What is Title 42, the COVID policy for expelling migrants?

What is Title 42, the COVID policy for expelling migrants?Despite making some changes to U.S. border policy, the Biden administration maintained for more than a year the most sweeping border restriction enacted by former President Donald Trump: a pandemic-era order known as Title 42 that has resulted in the rapid deportation of hundreds of thousands of migrants over the past two years.

The Biden administration intended to terminate Title 42 in May 2022, citing a better pandemic environment and a decline in coronavirus infections. However, a coalition of Republican-controlled states persuaded a federal court to stop the termination on administrative grounds.

The court’s verdict has maintained Title 42 indefinitely, prohibiting certain migrants from obtaining asylum near the southern border of the United States. What is Title 42, and how has it been used to remove migrants by the current and prior U.S. administrations? Here are the specifics.

How did Title 42 come into existence?

At the onset of the COVID-19 public health emergency on March 20, 2020, President Trump foreshadowed a strategy to limit “bulk uncontrolled cross-border movement” that would eventually restrict migration further than his administration’s prior tight border measures.

That day, Robert Redfield, director of the Centers for Disease Control and Prevention (CDC), used a public health legislation from World War II to empower U.S. border officers to expeditiously deport migrants. To prevent the spread of a contagious illness in the United States, Title 42 of the United States Code allows the government the “authority to prohibit, in whole or in part, the admission of people and property.”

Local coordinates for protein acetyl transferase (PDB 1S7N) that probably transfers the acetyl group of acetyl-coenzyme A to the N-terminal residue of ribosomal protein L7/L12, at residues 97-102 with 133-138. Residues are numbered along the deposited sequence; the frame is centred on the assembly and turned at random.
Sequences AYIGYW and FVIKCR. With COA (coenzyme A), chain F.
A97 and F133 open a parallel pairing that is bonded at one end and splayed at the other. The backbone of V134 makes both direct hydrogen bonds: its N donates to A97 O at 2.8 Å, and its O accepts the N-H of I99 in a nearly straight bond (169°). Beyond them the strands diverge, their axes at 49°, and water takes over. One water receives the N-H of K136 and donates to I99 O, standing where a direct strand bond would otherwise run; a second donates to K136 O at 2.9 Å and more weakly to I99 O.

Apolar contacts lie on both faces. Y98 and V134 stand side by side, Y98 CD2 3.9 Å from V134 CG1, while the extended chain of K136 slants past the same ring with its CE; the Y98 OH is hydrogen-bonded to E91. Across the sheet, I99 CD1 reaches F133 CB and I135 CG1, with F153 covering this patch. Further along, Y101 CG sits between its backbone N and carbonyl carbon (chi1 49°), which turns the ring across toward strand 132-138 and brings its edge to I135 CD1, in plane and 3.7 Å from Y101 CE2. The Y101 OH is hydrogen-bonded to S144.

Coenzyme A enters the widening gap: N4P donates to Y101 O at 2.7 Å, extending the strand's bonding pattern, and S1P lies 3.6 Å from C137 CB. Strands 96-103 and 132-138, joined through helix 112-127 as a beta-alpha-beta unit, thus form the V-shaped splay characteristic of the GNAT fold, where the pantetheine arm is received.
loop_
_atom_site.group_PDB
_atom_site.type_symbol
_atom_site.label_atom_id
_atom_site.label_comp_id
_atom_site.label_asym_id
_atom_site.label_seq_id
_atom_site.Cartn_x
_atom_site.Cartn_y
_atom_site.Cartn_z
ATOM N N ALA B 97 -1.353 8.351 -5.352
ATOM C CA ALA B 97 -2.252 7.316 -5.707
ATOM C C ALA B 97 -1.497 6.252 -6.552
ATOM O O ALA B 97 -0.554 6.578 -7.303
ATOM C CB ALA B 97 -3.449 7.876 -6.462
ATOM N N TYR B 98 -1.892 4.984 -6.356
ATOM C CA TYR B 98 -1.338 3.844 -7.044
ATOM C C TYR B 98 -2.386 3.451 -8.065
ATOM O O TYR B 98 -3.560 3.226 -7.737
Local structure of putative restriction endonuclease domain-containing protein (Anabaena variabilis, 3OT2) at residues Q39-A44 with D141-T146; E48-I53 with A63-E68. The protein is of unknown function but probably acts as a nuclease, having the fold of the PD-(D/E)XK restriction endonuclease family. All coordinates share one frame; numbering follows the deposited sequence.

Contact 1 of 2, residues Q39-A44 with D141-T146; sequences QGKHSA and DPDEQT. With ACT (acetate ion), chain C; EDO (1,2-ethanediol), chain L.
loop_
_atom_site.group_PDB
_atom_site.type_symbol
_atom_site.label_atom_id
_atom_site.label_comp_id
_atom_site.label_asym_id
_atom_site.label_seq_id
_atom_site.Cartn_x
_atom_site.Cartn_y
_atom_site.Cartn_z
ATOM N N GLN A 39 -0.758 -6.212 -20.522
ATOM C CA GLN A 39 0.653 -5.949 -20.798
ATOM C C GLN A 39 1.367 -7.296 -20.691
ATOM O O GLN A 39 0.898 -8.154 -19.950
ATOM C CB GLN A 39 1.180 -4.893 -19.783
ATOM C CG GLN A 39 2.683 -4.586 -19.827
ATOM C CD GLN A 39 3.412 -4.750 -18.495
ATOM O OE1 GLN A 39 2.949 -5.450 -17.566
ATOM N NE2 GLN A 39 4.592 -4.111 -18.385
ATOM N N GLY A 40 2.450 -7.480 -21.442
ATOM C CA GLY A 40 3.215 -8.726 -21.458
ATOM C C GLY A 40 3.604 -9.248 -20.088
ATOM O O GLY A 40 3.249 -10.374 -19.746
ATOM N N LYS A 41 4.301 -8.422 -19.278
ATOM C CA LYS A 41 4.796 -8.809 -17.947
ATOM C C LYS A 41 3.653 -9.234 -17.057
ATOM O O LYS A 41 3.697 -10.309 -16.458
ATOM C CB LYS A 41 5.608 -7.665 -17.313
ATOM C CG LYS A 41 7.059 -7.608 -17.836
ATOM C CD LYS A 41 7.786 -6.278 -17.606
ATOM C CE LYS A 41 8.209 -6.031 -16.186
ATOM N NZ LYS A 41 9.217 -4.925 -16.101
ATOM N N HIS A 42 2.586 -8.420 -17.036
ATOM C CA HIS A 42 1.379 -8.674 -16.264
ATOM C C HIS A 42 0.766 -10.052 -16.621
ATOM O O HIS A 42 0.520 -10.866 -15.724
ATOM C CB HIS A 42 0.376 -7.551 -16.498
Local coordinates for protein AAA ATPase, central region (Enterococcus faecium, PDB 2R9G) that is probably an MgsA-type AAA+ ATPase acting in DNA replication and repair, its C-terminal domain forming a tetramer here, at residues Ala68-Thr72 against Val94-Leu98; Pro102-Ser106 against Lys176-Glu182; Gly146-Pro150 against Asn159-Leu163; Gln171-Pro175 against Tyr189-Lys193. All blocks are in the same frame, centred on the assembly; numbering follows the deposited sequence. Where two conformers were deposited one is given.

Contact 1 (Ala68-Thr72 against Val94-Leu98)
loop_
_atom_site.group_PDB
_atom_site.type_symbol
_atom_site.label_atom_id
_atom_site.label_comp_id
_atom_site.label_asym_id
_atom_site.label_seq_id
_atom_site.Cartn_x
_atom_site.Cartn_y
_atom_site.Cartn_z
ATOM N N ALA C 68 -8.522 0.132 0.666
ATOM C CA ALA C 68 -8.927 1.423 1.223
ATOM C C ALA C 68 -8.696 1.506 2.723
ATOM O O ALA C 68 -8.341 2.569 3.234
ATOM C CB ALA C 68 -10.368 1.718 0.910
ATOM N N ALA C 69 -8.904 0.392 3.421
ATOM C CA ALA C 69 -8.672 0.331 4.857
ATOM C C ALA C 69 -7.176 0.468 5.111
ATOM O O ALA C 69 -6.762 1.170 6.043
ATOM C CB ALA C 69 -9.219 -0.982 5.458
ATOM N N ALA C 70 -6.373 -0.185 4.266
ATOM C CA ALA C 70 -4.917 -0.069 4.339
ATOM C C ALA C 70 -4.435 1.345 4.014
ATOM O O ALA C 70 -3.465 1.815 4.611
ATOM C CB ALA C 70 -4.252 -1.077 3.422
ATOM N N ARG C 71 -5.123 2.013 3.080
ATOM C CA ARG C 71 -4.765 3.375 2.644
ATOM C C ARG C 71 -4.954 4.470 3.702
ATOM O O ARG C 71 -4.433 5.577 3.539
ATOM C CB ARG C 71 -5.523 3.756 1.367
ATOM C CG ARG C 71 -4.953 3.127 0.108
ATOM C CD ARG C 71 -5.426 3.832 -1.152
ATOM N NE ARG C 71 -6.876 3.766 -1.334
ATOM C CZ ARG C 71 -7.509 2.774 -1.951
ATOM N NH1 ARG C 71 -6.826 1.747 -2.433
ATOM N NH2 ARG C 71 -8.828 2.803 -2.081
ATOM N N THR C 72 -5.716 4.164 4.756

Redfield’s order said that the deportations were required to prevent the spread of COVID-19 in border facilities, protect U.S. agents from the virus, and conserve medical resources. The original 30-day duration of Redfield’s injunction was extended by one month in April 2020 and then indefinitely in May 2020.

According to congressional testimony and CBS News coverage, the CDC directive allowing the deportations was approved despite the objections of the agency’s top specialists, who did not feel the unprecedented policy was warranted.

Officials refer to a deportation under Title 42 as a “expulsion” since it is not carried out under immigration law, which imposes additional penalties, such as multi-year banishments from the United States, on persons who are removed. On September 1, 2021, migrants will be deported to Mexico under Title 42 at the Paso Del Norte International Bridge in El Paso, Texas.

How do expulsions function in practise?

On paper, a Title 42 expulsion is meant to occur shortly after migrants are apprehended, since the stated goal is to reduce the likelihood that they would transmit the coronavirus inside U.S. detention facilities.

The majority of migrants processed under Title 42 have been deported by land to Mexico, a procedure that may be completed within a few hours. However, the Mexican government has only legally promised to accept the repatriation of Mexican, Guatemalan, Honduran, or Salvadoran migrants.

Fewer migrants are removed by deportation flights, which often return them to their native nations. Current U.S. deportation destinations include Brazil, Colombia, the Dominican Republic, Ecuador, Guatemala, Haiti, Honduras, and southern Mexico. The cessation of expulsion flights to El Salvador and Nicaragua.